Cybersecurity: Always keep in mind its human component
Protecting hardware and software against cyber threats may require a lot of highly technical skills but it is fairly straightforward, considering how direct the causal relationships are between IT vulnerabilities and data breaches. To illustrate, if a zero-day vulnerability is discovered by information security (infosec) experts, developers must find a way to patch it before cybercriminals can exploit it.
Indeed, IT departments have countless hardware and software protection tools at their disposal, such as anti-malware programs and network firewalls. However, they must always keep in mind that their biggest vulnerability by far is the human user. This is primarily due to three reasons: people make mistakes, people can be lazy, and people may not feel that they are part of the organization’s cybersecurity efforts.
People are prone to making mistakes
Fraudsters take advantage of staff members’ weaknesses all the time. For example, a phisher may send employees a fake email saying that company accounts may have been compromised in a hacking campaign. The email will go on to say that account holders must log in and change their access credentials to keep their accounts accounts safe from takeovers. Out of sheer worry, some email recipients click on the link provided and arrive at a spoofed login page.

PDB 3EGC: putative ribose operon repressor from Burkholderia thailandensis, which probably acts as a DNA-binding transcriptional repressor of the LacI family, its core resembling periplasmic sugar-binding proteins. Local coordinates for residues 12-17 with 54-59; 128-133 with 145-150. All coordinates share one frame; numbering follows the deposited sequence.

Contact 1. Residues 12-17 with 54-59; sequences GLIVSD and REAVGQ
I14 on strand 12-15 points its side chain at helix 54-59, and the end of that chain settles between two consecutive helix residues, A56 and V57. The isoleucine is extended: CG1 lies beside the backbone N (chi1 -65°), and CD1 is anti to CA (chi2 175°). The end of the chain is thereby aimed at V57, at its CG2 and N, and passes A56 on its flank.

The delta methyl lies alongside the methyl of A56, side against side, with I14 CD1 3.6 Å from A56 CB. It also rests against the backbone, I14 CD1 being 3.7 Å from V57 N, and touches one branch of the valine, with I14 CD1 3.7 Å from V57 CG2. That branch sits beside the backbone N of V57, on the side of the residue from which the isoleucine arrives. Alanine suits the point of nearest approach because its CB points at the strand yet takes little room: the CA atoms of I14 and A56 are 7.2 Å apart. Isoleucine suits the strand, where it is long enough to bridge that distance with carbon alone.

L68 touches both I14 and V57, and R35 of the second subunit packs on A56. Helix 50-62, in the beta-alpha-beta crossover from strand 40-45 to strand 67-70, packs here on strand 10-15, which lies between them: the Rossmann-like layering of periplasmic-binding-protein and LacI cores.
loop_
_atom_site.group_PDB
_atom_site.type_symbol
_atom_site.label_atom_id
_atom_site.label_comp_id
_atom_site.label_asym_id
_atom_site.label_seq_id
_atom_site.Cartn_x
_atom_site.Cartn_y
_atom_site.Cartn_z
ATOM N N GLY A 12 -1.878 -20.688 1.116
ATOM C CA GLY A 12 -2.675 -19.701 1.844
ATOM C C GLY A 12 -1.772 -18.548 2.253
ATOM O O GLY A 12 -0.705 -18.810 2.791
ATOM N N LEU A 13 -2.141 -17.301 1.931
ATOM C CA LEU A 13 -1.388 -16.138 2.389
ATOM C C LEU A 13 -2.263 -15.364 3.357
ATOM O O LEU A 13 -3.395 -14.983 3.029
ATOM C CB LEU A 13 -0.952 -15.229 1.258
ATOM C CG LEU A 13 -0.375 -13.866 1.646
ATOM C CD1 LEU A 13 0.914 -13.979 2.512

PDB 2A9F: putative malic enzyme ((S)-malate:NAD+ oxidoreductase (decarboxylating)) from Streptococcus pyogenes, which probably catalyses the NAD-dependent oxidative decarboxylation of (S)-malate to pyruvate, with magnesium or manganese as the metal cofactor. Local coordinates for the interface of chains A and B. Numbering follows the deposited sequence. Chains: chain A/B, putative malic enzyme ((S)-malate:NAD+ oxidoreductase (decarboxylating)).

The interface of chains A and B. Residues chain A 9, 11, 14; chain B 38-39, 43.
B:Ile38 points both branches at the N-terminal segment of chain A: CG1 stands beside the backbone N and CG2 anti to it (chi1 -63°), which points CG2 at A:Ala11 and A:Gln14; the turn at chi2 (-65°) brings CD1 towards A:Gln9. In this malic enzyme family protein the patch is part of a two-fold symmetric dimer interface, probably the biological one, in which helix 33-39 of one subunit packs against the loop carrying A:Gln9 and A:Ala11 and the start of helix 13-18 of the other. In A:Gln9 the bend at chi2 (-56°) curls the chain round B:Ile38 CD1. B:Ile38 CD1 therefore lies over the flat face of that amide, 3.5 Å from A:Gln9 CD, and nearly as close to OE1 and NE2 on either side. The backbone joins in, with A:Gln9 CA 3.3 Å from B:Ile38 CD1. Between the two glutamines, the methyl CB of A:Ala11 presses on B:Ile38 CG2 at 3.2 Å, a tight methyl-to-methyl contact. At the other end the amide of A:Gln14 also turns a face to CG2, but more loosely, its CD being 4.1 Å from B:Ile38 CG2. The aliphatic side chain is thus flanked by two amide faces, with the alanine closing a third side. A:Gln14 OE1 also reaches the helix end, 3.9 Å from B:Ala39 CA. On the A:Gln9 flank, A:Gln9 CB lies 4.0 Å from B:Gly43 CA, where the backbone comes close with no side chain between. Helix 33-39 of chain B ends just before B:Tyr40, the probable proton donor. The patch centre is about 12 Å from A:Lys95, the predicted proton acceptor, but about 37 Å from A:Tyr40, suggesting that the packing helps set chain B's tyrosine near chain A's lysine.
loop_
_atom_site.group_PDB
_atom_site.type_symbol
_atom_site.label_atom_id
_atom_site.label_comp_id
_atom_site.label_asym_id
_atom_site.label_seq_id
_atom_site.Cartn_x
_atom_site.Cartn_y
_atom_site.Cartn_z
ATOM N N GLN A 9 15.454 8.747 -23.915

Unbeknownst to them, as soon as they submit their login details, they’re actually handing over their credentials to the phisher. That cybercriminal will then go to the real login page, sign in using the stolen credentials, then change the username and/or password to lock the original user out of the account. The hacker is then free to pose as the victim, roam around the company network, and steal as much data as they can get their hands on.